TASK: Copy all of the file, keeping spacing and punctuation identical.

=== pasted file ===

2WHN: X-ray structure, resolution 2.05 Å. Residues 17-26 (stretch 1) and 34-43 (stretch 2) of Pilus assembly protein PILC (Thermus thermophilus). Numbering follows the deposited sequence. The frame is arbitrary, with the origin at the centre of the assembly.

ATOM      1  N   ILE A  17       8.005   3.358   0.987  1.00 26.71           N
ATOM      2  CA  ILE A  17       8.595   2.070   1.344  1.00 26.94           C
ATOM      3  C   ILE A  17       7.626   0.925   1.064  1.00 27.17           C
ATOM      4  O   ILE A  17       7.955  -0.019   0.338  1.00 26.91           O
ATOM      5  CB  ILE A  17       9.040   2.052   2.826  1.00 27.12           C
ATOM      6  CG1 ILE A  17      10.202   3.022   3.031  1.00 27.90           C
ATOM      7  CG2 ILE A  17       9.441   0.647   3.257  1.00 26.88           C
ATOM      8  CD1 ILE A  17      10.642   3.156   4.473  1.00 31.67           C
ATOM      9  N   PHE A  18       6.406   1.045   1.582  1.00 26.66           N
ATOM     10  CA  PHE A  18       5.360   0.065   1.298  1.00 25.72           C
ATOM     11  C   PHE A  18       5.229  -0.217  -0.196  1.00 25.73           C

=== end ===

2WHN: X-ray structure, resolution 2.05 Å. Residues 17-26 (stretch 1) and 34-43 (stretch 2) of Pilus assembly protein PILC (Thermus thermophilus). Numbering follows the deposited sequence. The frame is arbitrary, with the origin at the centre of the assembly.

ATOM      1  N   ILE A  17       8.005   3.358   0.987  1.00 26.71           N
ATOM      2  CA  ILE A  17       8.595   2.070   1.344  1.00 26.94           C
ATOM      3  C   ILE A  17       7.626   0.925   1.064  1.00 27.17           C
ATOM      4  O   ILE A  17       7.955  -0.019   0.338  1.00 26.91           O
ATOM      5  CB  ILE A  17       9.040   2.052   2.826  1.00 27.12           C
ATOM      6  CG1 ILE A  17      10.202   3.022   3.031  1.00 27.90           C
ATOM      7  CG2 ILE A  17       9.441   0.647   3.257  1.00 26.88           C
ATOM      8  CD1 ILE A  17      10.642   3.156   4.473  1.00 31.67           C
ATOM      9  N   PHE A  18       6.406   1.045   1.582  1.00 26.66           N
ATOM     10  CA  PHE A  18       5.360   0.065   1.298  1.00 25.72           C
ATOM     11  C   PHE A  18       5.229  -0.217  -0.196  1.00 25.73           C